Face-to-face communication was the order of the day in primitive society, when feudal states expanded and empires began to emerge the monarchs had to devise new techniques of communication in order to maintain contact with people inhabiting the far-flung areas of the empire. The Pharos of ancient Egypt inscribed stories of their exploits and texts of laws on the walls of temples visited annually by thousands of pilgrims haling from distant regions. The Indian Emperor Ashoka, the Great, set up edicts enumerating good qualities of Buddhism and laws to be followed by the people.

In Islamic society, mosque played a very important role in communication, both secular and spiritual. In the first instance, this represented an instrument for face-to-face communication. When the Islamic State assumed dimensions, a news organisation was established with the chief at the headquarters, served by a large number of news writers functioning in provincial capitals sending their newsletters speedily through an efficient system of horse-posts and camel- posts and in some still more speedily through the system of pigeon-post. Constantly informed of latest developments everywhere the caliphs were in a position to take corrective measures for the amelioration of the masses.

News meant to be conveyed to the people was transmitted through the pulpit of the mosques. The Mughal Emperors of the Indo-Pakistan subcontinent streamlined the system. The news for the common man was transmitted through couriers to far-flung areas which was announced by the beat of the drum. The re was an elaborate system for the communication of the news of interest to the elite. All newsletters were read in the royal court full of nobles and other men who mattered. The vakils or delegates of the nobles and sirdars stationed in regions away from the metropolis used to take down notes, compile newsletter and send the same to their clients.

When the Mughal Empire began to disintegrate, the news organisations too began to disappear but to satisfy the news hunger of men who mattered a class of private news-writers emerged. They compiled manuscript newspapers, prepared copies and distributed among customers for a small price.

When printing was introduced, the pattern of communication underwent a basic change. In the Indo-Pakistan sub-continent as well as in other Asian lands under subjugation, printed newspapers developed in an almost similar fashion, first appeared the English language newspapers for the European settlers. They were followed by newspapers in local languages sponsored by foreign missionaries with the object of spreading Christianity and convincing the local inabitants of the superiority of Western culture and achievements in the domain of knowledge.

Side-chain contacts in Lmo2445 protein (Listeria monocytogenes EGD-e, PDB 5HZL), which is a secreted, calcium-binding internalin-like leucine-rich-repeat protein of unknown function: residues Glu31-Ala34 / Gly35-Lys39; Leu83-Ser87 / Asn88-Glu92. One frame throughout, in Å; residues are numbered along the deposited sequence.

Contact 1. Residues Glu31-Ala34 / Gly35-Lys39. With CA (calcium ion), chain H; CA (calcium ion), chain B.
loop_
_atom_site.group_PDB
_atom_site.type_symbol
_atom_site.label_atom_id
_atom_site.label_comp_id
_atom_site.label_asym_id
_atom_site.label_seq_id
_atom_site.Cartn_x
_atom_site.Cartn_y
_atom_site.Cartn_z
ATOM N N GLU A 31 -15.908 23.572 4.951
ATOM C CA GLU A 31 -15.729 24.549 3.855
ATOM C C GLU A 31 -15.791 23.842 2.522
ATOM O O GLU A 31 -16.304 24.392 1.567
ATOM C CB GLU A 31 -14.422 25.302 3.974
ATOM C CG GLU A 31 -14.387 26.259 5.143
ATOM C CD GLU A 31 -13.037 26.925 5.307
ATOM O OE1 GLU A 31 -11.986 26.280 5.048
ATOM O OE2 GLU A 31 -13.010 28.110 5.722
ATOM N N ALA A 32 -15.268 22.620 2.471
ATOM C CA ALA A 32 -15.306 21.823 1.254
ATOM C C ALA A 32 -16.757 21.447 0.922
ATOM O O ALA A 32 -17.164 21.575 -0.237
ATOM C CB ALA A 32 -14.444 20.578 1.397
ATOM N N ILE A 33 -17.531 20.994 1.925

Soon there was a reaction to that. Some conscientious local inhabitants sponsored newspapers in order to defend their faiths against the onslaught of Christianity, counter-act the propaganda of missionaries and to resist pressures of foreign culture. The controversy thus generated widened the newspaper readership though to a very limited extent as the cost of production was high resulting in a high price, the advertisements were non-existent and to cap all there were stringent press restrictions.

A struggle for the freedom of the press culminated in success in 1835. The litho method of printing Urdu newspapers introduced soon after brought down the cost of production. Urdu became the court language. These factors played a considerable role in the emergence of an Urdu Press, though still confined to weeklies, with its main centres at Delhi and Lahore and minor centres in various parts of the sub-continent.

These papers promoted education and literature, gave more emphasis on local and national coverage and published articles on scientific developments abroad. They reflected public opinion but in a very subdued fashion. The British Prosecutor in the trial of Bahadur Shah after the failure of the National Struggle for Freedom in 1857, said that it was the conspiracy of the Press and Palace that brought about the great rebellion but it goes without saying that native language press was very feeble on the eve of the struggle.

Its total circulation was a little more than five thousand throughout the subcontinent making a total readership of about fifty thousand. The most widely-circulated ! Urdu newspaper was “Koh-i-Noor” of Lahore that printed 349 copies of. each issue in the hey-day of its glory. Newspaper reading was still a luxury as one had to spend rupees two a month on a Weekly which only the most well-to-do persons could afford. Even this feeble press, particularly the segment owned by Muslims, was obliterated during and immediately after the 1857 struggle.